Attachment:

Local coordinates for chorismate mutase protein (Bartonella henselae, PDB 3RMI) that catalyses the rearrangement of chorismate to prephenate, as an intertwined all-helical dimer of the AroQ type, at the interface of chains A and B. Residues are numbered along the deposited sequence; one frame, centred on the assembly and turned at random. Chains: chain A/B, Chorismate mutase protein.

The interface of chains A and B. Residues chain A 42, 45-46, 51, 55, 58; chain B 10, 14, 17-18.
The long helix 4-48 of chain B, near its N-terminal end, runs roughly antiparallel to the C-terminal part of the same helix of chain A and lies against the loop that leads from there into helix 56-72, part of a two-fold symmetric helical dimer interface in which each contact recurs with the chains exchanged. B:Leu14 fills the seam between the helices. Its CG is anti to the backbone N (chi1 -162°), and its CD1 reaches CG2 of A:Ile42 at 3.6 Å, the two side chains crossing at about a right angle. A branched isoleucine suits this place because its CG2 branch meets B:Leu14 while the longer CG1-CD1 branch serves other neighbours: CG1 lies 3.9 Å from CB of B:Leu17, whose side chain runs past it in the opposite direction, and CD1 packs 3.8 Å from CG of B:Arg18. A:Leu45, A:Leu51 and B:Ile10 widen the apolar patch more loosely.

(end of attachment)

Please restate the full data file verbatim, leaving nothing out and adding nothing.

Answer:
Local coordinates for chorismate mutase protein (Bartonella henselae, PDB 3RMI) that catalyses the rearrangement of chorismate to prephenate, as an intertwined all-helical dimer of the AroQ type, at the interface of chains A and B. Residues are numbered along the deposited sequence; one frame, centred on the assembly and turned at random. Chains: chain A/B, Chorismate mutase protein.

The interface of chains A and B. Residues chain A 42, 45-46, 51, 55, 58; chain B 10, 14, 17-18.
The long helix 4-48 of chain B, near its N-terminal end, runs roughly antiparallel to the C-terminal part of the same helix of chain A and lies against the loop that leads from there into helix 56-72, part of a two-fold symmetric helical dimer interface in which each contact recurs with the chains exchanged. B:Leu14 fills the seam between the helices. Its CG is anti to the backbone N (chi1 -162°), and its CD1 reaches CG2 of A:Ile42 at 3.6 Å, the two side chains crossing at about a right angle. A branched isoleucine suits this place because its CG2 branch meets B:Leu14 while the longer CG1-CD1 branch serves other neighbours: CG1 lies 3.9 Å from CB of B:Leu17, whose side chain runs past it in the opposite direction, and CD1 packs 3.8 Å from CG of B:Arg18. A:Leu45, A:Leu51 and B:Ile10 widen the apolar patch more loosely.